Impulse Control - Studying Collisions
December 7, 2015
The unit on impulse and momentum is always a fun one to teach since it involves memorable demonstrations— like throwing an egg at a bed sheet. It also has great applications to driving safety, something that can never be reinforced too often with teenage students.
In the lab, a Force Sensor is essential to measure the force of a collision over time. A standard lab activity consists of colliding a cart into a Force Sensor while a Photogate measures the speed of the cart before and after the collision to determine the change in momentum. The change in momentum can be compared to the impulse by determining the area under the Force vs. Time curve.
In the case below, we are using a Discover Collision Bracket to hold a High Resolution Force Sensor in place while we measure velocity with a Smart Gate. A spring is attached to the Force Sensor to help extend the collision time.
The Discover Collision Bracket comes with two different types of springs to allow students to analyze two different collisions. To launch the PAScar at a consistent speed use the built-in plunger. When the springs are used, the resulting graph is a textbook example of an impulse curve.
Using the area tool in Capstone we can easily determine the area under the curve. Students can clearly see that the impulse is equal to the change in momentum and that the impulse for each spring is essentially the same.
We could stop here, but wouldn’t it be great to have the students do some additional exploring with their own bumpers? While you can use simple household materials for the bumpers (check out this blog for some ideas: /resources/blogs/k8/engineering-bumpers-and-ngss.cfm) , we used our 3D printer to create an accessory for the Force Sensor which allows us to print our bumpers. Thanks to 3D printer technology, it is now very easy to create all sorts of plastic parts without having to create a mold.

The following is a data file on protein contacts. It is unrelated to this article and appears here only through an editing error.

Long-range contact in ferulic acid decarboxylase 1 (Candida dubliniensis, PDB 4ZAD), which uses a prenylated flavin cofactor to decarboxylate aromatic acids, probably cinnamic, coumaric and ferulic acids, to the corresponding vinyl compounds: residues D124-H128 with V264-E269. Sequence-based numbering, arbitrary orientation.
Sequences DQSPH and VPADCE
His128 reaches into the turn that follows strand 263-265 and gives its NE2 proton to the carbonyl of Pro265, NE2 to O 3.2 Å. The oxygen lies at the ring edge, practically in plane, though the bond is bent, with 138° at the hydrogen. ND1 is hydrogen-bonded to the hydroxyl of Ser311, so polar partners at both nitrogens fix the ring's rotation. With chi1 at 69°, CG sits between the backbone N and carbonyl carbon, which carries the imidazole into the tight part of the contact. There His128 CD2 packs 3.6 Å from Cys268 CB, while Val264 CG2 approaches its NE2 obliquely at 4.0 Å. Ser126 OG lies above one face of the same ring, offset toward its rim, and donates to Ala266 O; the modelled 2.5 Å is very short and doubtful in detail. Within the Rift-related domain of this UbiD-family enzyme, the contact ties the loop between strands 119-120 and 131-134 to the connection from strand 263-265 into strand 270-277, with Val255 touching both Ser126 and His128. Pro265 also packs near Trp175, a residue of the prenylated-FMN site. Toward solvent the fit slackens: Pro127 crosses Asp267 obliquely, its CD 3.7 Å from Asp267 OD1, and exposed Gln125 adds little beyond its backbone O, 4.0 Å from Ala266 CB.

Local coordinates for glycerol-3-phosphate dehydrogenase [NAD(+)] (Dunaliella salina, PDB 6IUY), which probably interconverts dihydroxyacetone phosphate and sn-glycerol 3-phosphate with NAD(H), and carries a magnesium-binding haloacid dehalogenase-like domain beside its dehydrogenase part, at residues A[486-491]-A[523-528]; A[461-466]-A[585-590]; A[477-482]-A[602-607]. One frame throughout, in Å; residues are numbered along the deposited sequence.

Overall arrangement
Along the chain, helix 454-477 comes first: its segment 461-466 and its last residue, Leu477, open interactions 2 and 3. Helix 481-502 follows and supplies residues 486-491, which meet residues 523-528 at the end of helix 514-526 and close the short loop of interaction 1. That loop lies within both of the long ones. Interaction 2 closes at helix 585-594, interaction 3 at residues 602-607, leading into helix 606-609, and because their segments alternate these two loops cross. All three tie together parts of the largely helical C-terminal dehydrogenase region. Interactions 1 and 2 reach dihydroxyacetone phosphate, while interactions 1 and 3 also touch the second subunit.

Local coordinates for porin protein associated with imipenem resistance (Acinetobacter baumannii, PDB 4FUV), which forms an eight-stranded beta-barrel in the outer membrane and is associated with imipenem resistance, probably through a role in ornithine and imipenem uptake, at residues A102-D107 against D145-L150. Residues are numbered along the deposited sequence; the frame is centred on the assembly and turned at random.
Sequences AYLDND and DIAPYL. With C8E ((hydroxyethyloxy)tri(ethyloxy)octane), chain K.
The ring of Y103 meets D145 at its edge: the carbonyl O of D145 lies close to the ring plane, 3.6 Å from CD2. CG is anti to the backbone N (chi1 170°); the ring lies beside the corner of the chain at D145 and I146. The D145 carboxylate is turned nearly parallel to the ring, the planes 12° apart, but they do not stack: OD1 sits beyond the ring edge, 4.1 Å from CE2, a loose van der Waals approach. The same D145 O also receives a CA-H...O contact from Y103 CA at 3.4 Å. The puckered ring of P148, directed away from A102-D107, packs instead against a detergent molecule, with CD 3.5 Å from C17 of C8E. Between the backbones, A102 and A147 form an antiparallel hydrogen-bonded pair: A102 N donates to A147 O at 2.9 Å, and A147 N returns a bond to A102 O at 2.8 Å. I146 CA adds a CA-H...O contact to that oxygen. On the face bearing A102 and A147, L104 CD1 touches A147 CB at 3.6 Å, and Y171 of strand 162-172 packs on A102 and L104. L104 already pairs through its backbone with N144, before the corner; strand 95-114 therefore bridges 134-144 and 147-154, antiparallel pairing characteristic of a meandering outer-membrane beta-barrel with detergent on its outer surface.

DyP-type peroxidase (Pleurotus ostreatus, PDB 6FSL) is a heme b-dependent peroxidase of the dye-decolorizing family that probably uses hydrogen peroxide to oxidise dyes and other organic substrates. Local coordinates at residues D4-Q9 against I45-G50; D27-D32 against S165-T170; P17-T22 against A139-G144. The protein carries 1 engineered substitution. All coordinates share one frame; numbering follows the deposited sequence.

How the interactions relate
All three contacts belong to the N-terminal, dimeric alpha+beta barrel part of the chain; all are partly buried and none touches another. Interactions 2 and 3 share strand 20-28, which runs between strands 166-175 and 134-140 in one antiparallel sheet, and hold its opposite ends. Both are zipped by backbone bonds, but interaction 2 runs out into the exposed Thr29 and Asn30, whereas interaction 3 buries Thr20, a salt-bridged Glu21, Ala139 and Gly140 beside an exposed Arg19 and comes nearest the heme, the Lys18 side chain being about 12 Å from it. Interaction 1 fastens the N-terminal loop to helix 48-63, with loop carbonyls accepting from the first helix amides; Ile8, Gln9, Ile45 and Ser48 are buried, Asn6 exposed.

The accessory consists of five parts created by the 3D printer and a 6-32x0.5 screw. The screw and three of the parts are constructed together to make the base.
A rolled sheet of paper can be inserted into the base, which is then held in the base by a plug inserted in the paper cylinder.
Two different diameter plugs are available to accommodate the use of different thicknesses of paper. Using graph paper is a great way to start, since you can easily keep track of the length of the paper used in a bumper. The screw allows us to attach the accessory to the force sensor the same way we attached the spring.
Here is an example of a typical impulse graph you can get with a paper bumper:
As you can see, it is a bit different than the impulse curve with the spring, having more of a plateau for the force. However, the impulse-momentum relationship still holds!
A simple experiment to start off with is changing the length of the bumper. The number of squares in the legend represent the length of the bumper according to the squares on a piece of graph paper.
As one would suspect, the length of the bumper is inversely related to the maximum force on the cart. Again, the impulse remains the same in each case.
After smashing the bumper, the paper really cannot be reused since it is now crumpled.
But what happens to the impulse graph if the cart keeps smashing into the bumper over and over again? The data below shows the impulse for the bumper after being hit the first (Run #1), third (Run #3), and fifth time (Run #5).
Interestingly, the impulse remains the same, but as the bumper gets hit more and more times, the maximum force gets larger and the plateau gets narrower, showing a similar curve to the springs. This makes for a good argument why you should replace the bumpers on your car after a crash!
For a final test, what if the initial speed of the cart changed? The initial speed can be changed by using the different plunger settings in the PAScar.
There seems to be a lack of consistency between force and speed, but there is a very clear relationship between speed and impulse. What could be going on?
These are just some examples of what you can do with this type of an accessory. The great thing is that your students have the freedom to create their own experiments while at the same time exploring the relationship between momentum and impulse. If you are in a state which has adopted the Next Generation Science Standards, this would be a great activity to use some of those science and engineering practices!
If you have access to a 3D printer and would like to print your own bumper accessories, you may download the files from here:
Please feel free to share any additional ideas you or your students come up with using this accessory or ideas for another accessory!